Seven Questions with Webex’s Lorrissa Horton
We are pleased to publish yet another blog in our 2020 Women In Technology series, which highlights the 2019 Aragon Women In Tech award recipients!
Our blog series is meant to teach you about the success, obstacles, and advice that these talented women have to offer.
Today, we hear from Lorrissa Horton, VP/GM Webex Strategy and Online Business at Webex, a leading enterprise solution for video conferencing, online meetings, screen share, and webinars. Lorrissa was the 2019 recipient of the Aragon Research Women in Technology Award for Operations.
Read on to learn more about Lorrissa, and her perspective on very important topics related to women in technology.
1. Please describe yourself in three words.
Innovator, efficient, and working mom.
2. What do you find most interesting about the technology field in which you work?
Working for Cisco and specifically across our Webex Collaboration portfolio, it is incredibly interesting to see how our technology has empowered people to work anywhere and anytime and especially in times of need like the recent pandemic. What’s even more interesting and exciting is to think about what the world of work is going to look like next year or even 5 years from now. Technology changes at a much faster rate and innovation is constant, so new possibilities are endless.
3. How do you find work-life balance, or what do you enjoy outside of work?
Work-life balance for me is about creating a life where I get the best of both worlds: I get to do what I love for work and I get to spend time with the people and the things I love. For example, I work remotely from my home in Seattle while my two children, ages 3 and 6, are literally outside of my office door. Balance is no longer about just working in a fixed amount of time like 9-5. It’s interweaving work and life throughout my day so that I can deliver impactful work and love the life I’m living outside of work, like being a good mom. This could look different every day–I try to take inventory weekly and ask myself how do I feel about this last week, did I split my time well across all of my responsibilities?
4. What is the biggest challenge you’ve faced in your career and how did you overcome it?
As a woman of color in an executive role, I have faced challenges of racial and sexual discrimination. Many underestimate my ability to deliver when they first meet me due to unconscious bias. I try not focus on that, and instead focus on delivering on my goals and driving impact.
5. Are there enough opportunities for women in tech? How would you assess the progress women have made in the tech industry?
Tech has a wealth of opportunities, more of which are being made available to women every year. We still aren’t at the numbers that fully level the playing field, but even over my 15-year career, I've seen immense progress. Being in a leadership role at Cisco, I see growing opportunities for women across the business and specifically in engineering. I am also seeing more female leaders in the industry like YouTube’s Susan Wojcicki and Lisa Su for AMD, which tells me that women in tech are finding power across the C-suite and progress is underway. It’s exciting to see how many women are embracing tech at such a young age–the next generation will do an even better job, getting started so early.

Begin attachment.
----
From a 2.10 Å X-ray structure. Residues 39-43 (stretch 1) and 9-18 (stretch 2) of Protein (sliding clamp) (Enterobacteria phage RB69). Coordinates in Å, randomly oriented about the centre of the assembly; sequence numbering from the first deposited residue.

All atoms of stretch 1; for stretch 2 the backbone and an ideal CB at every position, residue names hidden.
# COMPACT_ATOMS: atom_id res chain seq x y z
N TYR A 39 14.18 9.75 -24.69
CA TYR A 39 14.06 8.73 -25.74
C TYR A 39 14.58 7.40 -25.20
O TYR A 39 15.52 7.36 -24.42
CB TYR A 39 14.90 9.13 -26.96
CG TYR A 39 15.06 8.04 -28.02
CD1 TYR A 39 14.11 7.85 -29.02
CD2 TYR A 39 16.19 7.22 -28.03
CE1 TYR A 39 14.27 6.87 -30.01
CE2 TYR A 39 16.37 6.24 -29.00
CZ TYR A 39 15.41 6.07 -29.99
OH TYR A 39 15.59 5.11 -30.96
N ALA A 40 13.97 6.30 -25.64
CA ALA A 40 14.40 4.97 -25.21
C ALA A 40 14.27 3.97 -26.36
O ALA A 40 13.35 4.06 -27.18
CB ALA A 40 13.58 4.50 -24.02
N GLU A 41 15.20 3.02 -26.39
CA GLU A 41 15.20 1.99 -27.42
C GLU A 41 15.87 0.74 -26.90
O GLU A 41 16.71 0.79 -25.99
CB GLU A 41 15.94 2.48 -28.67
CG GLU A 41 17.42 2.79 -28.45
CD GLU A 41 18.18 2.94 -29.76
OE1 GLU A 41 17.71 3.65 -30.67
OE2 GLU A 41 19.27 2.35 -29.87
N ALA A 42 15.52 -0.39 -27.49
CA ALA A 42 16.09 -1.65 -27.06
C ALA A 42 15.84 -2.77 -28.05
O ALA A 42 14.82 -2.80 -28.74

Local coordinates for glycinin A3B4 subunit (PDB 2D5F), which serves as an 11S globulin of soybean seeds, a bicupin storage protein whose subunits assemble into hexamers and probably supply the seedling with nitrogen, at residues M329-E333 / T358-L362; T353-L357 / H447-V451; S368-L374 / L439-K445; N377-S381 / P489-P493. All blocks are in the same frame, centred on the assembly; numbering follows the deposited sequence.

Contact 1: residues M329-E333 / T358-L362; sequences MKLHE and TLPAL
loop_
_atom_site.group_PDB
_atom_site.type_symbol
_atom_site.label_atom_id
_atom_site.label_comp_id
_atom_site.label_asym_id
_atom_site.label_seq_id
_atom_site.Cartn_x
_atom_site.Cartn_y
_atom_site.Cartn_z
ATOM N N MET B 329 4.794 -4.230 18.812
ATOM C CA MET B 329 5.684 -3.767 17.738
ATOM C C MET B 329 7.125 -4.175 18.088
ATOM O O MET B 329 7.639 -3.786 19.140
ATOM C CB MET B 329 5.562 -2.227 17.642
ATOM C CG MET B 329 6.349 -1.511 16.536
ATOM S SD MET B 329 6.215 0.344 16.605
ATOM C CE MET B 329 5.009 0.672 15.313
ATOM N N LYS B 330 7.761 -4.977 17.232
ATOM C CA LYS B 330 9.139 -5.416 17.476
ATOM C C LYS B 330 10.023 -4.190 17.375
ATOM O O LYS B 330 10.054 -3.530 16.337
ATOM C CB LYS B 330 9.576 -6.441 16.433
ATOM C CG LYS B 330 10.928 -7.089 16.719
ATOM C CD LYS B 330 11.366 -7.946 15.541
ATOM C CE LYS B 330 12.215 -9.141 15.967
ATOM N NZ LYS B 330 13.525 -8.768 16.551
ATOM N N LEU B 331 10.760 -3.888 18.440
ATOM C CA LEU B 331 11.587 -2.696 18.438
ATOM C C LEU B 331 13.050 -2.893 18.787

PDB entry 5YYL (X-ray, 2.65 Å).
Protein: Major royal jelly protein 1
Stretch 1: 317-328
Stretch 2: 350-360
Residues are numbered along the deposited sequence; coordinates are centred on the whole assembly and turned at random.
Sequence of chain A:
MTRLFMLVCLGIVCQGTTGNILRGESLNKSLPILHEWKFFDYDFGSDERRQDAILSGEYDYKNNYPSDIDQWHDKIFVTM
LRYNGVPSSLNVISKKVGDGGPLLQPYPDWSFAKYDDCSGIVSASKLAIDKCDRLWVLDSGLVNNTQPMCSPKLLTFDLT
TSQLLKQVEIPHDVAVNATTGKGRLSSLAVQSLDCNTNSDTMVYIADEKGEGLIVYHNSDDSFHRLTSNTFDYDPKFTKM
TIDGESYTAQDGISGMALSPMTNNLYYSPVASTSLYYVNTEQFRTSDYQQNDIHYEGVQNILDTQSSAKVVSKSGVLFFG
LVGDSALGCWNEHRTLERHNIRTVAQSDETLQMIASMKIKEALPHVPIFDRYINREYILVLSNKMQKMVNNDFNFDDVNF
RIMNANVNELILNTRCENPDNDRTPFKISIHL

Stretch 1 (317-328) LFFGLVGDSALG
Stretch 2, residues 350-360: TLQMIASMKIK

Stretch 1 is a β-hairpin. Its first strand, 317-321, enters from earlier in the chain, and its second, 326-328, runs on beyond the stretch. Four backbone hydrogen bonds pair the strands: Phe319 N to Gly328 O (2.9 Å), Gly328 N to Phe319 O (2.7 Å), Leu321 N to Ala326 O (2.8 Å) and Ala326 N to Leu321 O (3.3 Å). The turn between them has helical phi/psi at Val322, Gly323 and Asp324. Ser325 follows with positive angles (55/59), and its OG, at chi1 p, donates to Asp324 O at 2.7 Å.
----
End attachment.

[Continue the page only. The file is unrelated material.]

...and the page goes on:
6. What are some things you think should be addressed on macro, peer, and educational levels to encourage women to feel empowered in the tech industry?
On a macro-level, I think women need to continue to lean into higher risk leadership roles so we can have a seat at the table on life changing topics that are shaping our world. On a peer-level, I think we need to do some introspection and question how we lead. Historically, women believed that they had to be more aggressive and considered a “mean girl” to run and compete with the boys. However, we’re entering this new era of being able to be human and compassionate–it is an opportunity for more women to show up as their true and authentic self as opposed to what’s been expected historically. On an educational level, I think women need to continue to do what they’re doing. Today, 56 percent of college graduates are women and we need to continue that path and beyond. I’m a huge fan of STEM programs for women and having more female engineers to help shape our future with AI/machine learning.
7. Please provide a WIT call to action.
To grow in your tech career, you should visualize where you want to go–and document the steps needed to get there. Be bold, think big, and don’t be afraid. Find people and mentors who can support you in your journey. In the end, you have the power to own your career and to create your own story in life.
Want to be part of the WIT action at Transform 2020? Register to join our WIT Panel session and watch the 2020 Women In Tech Award winners accept their awards!